How, then, must a purse be designed to maximize aesthetics and efficiency for the pre- and post-menopausal members of our society? What, then, must be our rallying call to action? Before this decade is out we must find the cure for Traumatic Purse Shopping Stress Disorder, henceforth TPSSD.

I offer these thoughts with the hope that this effort can be an international unifying and stabilizing force. I am willing to arrive on the deck of an aircraft carrier wearing a flight suit IF I only had the Perfect Purse. I am also threatening to host a pledge drive AND run for governor of California.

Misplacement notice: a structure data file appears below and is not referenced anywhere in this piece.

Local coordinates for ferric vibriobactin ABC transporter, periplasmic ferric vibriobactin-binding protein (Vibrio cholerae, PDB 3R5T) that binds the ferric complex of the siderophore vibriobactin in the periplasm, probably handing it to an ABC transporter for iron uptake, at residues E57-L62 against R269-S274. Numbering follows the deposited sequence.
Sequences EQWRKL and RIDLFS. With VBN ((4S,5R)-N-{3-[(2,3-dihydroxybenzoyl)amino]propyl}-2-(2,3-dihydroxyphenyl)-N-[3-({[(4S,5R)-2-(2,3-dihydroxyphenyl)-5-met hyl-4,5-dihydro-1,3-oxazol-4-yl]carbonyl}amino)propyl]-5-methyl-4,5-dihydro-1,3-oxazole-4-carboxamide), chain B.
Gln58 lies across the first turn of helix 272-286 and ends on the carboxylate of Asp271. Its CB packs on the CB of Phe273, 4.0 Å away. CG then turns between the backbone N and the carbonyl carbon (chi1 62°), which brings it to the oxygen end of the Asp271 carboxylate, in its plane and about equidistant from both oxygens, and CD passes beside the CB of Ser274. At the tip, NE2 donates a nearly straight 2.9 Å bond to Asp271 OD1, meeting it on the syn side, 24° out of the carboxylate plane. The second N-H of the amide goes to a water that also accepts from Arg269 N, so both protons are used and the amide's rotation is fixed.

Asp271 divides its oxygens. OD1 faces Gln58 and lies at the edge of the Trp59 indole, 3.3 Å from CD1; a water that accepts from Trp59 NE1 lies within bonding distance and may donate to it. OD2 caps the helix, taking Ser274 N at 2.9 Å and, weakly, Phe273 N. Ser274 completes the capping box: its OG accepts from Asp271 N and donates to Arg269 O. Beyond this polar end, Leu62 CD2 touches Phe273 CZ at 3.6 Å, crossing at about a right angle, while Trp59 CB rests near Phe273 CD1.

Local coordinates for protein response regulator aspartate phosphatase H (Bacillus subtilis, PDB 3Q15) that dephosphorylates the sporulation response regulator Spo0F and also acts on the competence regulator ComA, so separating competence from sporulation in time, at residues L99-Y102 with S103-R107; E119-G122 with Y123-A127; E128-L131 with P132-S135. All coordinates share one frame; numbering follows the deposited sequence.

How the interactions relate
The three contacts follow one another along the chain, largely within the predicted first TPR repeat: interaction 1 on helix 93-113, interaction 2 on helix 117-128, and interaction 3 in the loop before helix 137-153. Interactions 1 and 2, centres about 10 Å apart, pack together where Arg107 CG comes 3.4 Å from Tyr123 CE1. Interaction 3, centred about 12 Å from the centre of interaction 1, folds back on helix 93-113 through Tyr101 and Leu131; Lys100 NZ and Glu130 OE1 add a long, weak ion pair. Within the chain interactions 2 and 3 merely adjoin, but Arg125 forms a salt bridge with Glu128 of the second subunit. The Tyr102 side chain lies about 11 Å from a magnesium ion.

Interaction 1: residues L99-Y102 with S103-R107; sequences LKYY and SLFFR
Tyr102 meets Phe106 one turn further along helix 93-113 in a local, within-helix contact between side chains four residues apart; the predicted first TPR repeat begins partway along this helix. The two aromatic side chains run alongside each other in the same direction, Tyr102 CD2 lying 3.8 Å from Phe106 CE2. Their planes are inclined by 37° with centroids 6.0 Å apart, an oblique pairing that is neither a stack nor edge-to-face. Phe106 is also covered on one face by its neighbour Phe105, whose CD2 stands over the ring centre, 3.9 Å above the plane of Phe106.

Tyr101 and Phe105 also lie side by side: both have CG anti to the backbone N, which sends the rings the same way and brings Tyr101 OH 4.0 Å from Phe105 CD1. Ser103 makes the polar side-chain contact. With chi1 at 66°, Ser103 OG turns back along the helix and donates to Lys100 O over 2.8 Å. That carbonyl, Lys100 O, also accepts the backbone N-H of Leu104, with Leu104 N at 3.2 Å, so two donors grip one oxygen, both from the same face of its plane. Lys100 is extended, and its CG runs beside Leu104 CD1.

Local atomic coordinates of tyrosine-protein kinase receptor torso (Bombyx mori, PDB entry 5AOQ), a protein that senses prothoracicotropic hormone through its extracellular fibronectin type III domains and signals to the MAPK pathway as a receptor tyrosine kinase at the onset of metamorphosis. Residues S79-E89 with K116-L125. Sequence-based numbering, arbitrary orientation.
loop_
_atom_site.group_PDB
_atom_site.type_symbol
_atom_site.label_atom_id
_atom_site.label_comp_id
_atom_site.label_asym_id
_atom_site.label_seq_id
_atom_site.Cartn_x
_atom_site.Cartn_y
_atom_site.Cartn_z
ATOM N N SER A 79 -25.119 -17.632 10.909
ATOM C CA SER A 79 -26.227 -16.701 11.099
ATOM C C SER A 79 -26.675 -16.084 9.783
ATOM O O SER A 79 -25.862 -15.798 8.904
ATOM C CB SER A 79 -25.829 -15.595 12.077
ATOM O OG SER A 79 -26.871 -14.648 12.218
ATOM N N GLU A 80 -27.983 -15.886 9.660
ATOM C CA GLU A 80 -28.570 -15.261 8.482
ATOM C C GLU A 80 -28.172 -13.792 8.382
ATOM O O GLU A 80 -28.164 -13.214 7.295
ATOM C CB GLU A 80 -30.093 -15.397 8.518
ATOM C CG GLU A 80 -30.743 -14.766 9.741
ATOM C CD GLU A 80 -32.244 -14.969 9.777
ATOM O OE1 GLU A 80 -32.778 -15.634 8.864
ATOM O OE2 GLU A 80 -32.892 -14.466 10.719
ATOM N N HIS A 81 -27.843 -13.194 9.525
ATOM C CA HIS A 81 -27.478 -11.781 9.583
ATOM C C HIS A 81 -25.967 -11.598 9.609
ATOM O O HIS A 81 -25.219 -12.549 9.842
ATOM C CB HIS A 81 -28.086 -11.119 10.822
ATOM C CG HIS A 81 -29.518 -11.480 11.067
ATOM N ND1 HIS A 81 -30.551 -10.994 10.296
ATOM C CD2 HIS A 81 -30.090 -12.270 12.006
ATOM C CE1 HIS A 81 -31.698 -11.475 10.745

1. The perfect purse would not be deep enough that (a)you have to dig down to find the mysterious items in the bottom, or (b)large enough that things you never use move in and take up residence for years.

2. Disposable diapers should not fit because WE ARE DONE WITH THAT!!!

3. The shoulder strap should be that medium length so the bag rides between elbow and waist.

4. The surface should never be scratchy or itchy.

5. It should have those little straps with velcro for holding a key ring. [For instance, my old purse had one I used for the mailbox key. Then I didn't have to turn off the car to get the mail, and I could locate the key even in the dark since it wasn't floating around.]

6. The perfect purse would have zippered compartments for excess credit cards, feminine supplies, and pills. [We wouldn't need those antidepressants if our purse was perfect].